“He was acting out. He was not hurting anyone, but he was in a very threatening manner ... talking at the sky, talking at the sidewalk and frightening people,” says Sgt Michael Bazarek in describing the offender just before the attack on the 91 year old citizen in Chinatown.
The suspect was charged with numerous counts of aggravated battery including Aggravated Battery on a Senior Citizen. Further investigation revealed the suspect served time in prison for attempted murder and Aggravated Battery on a Senior Citizen. This case highlights another case of a career criminal taken off the street by a Chicago Police Officer.
Sgt Bazarek comes from a police family. His father Gary Bazarek retired as a Captain after 35 years, his uncle served 33 years and his brother Bill worked as a civilian attorney in the law department of the CPD for 27 years. Collectively, they have given nearly 125 years of service to the city of Chicago. In February 2019, Sgt Bazarek faces mandatory retirement but still loves this job and goes after the bad guys just like he did when he came out of the academy over 28 years ago.
He is a great example of police work as a passion and calling, and we are proud to honor him as our November Officer of the Month presented by Galls.
Governor Bruce Rauner will sign Illinois House Bill 5513 into Law benefitting the Chicago Police Memorial Foundation.
HB 5513 amends the Illinois Lottery Law to include the Chicago Police Memorial Foundation in a scratch-off Illinois Lottery game which benefits Illinois police memorials.
This morning at Gold Star Families Memorial & Park a bill signing ceremony will take place wherein Governor Bruce Rauner will sign Illinois House Bill 5513 into Law. HB 5513 amends the Illinois Lottery Law to include the Chicago Police Memorial Foundation in a scratch-off Illinois Lottery game which benefits Illinois police memorials.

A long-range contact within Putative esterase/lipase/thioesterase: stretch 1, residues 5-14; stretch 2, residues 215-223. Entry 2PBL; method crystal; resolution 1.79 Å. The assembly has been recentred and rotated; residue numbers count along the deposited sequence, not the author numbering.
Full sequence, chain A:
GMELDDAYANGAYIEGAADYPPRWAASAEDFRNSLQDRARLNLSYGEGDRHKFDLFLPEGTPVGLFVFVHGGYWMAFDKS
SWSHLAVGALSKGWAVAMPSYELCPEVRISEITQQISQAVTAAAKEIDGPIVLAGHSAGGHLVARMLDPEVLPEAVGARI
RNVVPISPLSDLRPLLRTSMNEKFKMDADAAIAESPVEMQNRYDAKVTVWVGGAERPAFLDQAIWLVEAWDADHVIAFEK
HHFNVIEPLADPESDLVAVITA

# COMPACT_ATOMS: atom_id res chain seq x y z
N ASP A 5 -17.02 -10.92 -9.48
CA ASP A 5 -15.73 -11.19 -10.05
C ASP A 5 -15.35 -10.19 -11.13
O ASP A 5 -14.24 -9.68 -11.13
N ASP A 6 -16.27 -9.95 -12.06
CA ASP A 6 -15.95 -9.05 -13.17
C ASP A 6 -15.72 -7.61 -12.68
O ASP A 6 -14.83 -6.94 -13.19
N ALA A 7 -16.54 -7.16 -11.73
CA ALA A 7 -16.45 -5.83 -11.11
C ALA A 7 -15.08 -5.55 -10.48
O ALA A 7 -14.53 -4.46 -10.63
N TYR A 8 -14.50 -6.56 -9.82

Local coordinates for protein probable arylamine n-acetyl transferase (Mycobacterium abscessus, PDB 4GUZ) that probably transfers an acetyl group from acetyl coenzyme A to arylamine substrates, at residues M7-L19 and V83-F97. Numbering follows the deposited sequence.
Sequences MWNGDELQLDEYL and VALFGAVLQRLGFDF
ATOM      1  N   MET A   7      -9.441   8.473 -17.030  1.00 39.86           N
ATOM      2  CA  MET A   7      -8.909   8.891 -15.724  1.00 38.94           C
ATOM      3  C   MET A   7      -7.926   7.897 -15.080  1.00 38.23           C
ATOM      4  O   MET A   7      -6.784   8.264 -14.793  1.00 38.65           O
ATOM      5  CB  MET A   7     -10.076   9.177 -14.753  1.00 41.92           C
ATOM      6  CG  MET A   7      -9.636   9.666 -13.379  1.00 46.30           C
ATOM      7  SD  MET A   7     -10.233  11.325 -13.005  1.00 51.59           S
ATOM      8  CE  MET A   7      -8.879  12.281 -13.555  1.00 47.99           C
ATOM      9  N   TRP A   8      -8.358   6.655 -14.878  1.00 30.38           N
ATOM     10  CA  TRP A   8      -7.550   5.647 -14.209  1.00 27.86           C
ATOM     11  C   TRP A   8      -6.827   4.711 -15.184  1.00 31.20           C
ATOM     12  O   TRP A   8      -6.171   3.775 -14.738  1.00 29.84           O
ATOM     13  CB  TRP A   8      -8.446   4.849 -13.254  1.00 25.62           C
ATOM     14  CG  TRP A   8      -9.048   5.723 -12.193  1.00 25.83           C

HB 5513 states that the net revenue from that game shall be divided equally for distribution into the Chicago Police Memorial Foundation, the Police Memorial Committee Fund, and the Illinois State Police Memorial Fund. The funds shall be used for building and maintaining memorials and parks; holding annual memorial commemorations; giving scholarships to children of officers killed or catastrophically injured in the line of duty, providing for the replacement of protective vests; and providing financial assistance to police officers and their families when an officer is killed or catastrophically injured in the line of duty.
"We are excited to have the State of Illinois supporting our men and women in blue by passing this bill. We are looking forward to seeing these scratch off tickets around the state and bringing more support to those who serve their city and state,"says Chicago Police Memorial Foundation Phil Cline.
Hundreds of Motorcycle Enthusiasts Expected at Chicago Police Area 4 Detectives' 14th Annual Ride to Remember
"I think it is important to honor these fallen heroes, as well as, support their families. We are undertaking a large event and I feel there will be a huge turnout," explained Chicago Police Sergeant John Roberts, one of the organizers.
The Chicago Police Detective Division sponsors the 14th Annual RIDE TO REMEMBER fundraiser on Sunday, July 29, 2018, benefiting the
Chicago Police Memorial Foundation. The detectives expect hundreds of Chicago area motorcycle enthusiasts to take part in this worthy event that starts at the former Area 4 Detective Headquarters at the corner of Harrison and Kedzie.
The Chicago Police Memorial Foundation is a not-for-profit organization that honors officers killed or catastrophically injured in the line of duty. It supports and assists the families of Chicago Police Officers who have made the ultimate sacrifice. It was established in 2004, to help build a bridge between the Chicago Police Department and the people these officers protect. The foundation gives voice to the gratitude so many have expressed to these CPD heroes.
Over 580 men and women have died while keeping watch on the citizens who live in the city of Chicago.
Registration will take place between 7:30 am and 8:30 am on July 29, in the Area 4 parking lot and the ride will start 9:00 am sharp. To take part, a fee of $35 is required per motorcycle and rider. The donation for additional passengers is $35 each. This fee includes a Ride To Remember t-shirt and the after-ride celebration at the Teamsters Local 705 Union Hall at 1645 W. Jackson Blvd. There will be food, live music and refreshments.
The ride leaves Area 4, travels south on the Boulevards and east to Lake Shore Drive. The ride proceeds north on LSD to the Chicago Police Gold Star Families Memorial Park near Soldier Field, where there will be a short program. For more information, please visit www.cpdmemorial.org.